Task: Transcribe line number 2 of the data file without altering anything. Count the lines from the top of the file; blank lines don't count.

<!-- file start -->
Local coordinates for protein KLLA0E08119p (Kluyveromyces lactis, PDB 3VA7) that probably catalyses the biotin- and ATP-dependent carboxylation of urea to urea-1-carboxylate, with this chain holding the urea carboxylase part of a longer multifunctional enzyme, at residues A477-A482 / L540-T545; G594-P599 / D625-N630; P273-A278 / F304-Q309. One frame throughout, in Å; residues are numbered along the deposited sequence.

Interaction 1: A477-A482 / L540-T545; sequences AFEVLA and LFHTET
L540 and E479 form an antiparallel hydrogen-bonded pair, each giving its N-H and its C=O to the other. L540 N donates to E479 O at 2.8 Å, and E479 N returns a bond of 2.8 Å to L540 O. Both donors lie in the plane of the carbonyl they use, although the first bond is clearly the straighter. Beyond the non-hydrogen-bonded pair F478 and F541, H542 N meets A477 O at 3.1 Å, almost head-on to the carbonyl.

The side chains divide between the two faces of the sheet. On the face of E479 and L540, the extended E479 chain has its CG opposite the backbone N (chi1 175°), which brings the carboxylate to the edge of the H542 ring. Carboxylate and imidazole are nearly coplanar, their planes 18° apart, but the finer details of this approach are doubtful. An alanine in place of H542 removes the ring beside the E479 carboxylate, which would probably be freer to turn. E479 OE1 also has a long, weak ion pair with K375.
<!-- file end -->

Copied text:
Interaction 1: A477-A482 / L540-T545; sequences AFEVLA and LFHTET